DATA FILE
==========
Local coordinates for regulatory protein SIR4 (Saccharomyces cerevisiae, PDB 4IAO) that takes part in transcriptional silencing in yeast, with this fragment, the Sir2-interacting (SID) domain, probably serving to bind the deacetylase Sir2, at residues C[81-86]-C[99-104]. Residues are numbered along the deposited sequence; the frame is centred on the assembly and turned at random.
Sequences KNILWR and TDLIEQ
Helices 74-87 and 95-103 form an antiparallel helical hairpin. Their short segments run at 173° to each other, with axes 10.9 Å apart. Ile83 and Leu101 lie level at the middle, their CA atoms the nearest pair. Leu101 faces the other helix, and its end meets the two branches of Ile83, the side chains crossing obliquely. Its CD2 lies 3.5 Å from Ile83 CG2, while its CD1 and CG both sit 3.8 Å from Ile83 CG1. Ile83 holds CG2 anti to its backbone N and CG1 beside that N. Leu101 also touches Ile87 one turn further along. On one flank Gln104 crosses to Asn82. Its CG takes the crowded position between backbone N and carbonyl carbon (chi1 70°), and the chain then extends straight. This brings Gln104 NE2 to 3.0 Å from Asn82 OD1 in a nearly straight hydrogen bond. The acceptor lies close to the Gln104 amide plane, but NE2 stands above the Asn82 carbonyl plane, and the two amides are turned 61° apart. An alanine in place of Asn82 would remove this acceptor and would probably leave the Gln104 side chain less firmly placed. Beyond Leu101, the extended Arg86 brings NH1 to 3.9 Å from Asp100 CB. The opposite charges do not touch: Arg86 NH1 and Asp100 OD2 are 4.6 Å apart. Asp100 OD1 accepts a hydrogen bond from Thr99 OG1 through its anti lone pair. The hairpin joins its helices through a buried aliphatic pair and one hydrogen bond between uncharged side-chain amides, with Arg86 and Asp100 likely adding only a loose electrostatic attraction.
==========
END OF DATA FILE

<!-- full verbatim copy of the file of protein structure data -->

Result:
Local coordinates for regulatory protein SIR4 (Saccharomyces cerevisiae, PDB 4IAO) that takes part in transcriptional silencing in yeast, with this fragment, the Sir2-interacting (SID) domain, probably serving to bind the deacetylase Sir2, at residues C[81-86]-C[99-104]. Residues are numbered along the deposited sequence; the frame is centred on the assembly and turned at random.
Sequences KNILWR and TDLIEQ
Helices 74-87 and 95-103 form an antiparallel helical hairpin. Their short segments run at 173° to each other, with axes 10.9 Å apart. Ile83 and Leu101 lie level at the middle, their CA atoms the nearest pair. Leu101 faces the other helix, and its end meets the two branches of Ile83, the side chains crossing obliquely. Its CD2 lies 3.5 Å from Ile83 CG2, while its CD1 and CG both sit 3.8 Å from Ile83 CG1. Ile83 holds CG2 anti to its backbone N and CG1 beside that N. Leu101 also touches Ile87 one turn further along. On one flank Gln104 crosses to Asn82. Its CG takes the crowded position between backbone N and carbonyl carbon (chi1 70°), and the chain then extends straight. This brings Gln104 NE2 to 3.0 Å from Asn82 OD1 in a nearly straight hydrogen bond. The acceptor lies close to the Gln104 amide plane, but NE2 stands above the Asn82 carbonyl plane, and the two amides are turned 61° apart. An alanine in place of Asn82 would remove this acceptor and would probably leave the Gln104 side chain less firmly placed. Beyond Leu101, the extended Arg86 brings NH1 to 3.9 Å from Asp100 CB. The opposite charges do not touch: Arg86 NH1 and Asp100 OD2 are 4.6 Å apart. Asp100 OD1 accepts a hydrogen bond from Thr99 OG1 through its anti lone pair. The hairpin joins its helices through a buried aliphatic pair and one hydrogen bond between uncharged side-chain amides, with Arg86 and Asp100 likely adding only a loose electrostatic attraction.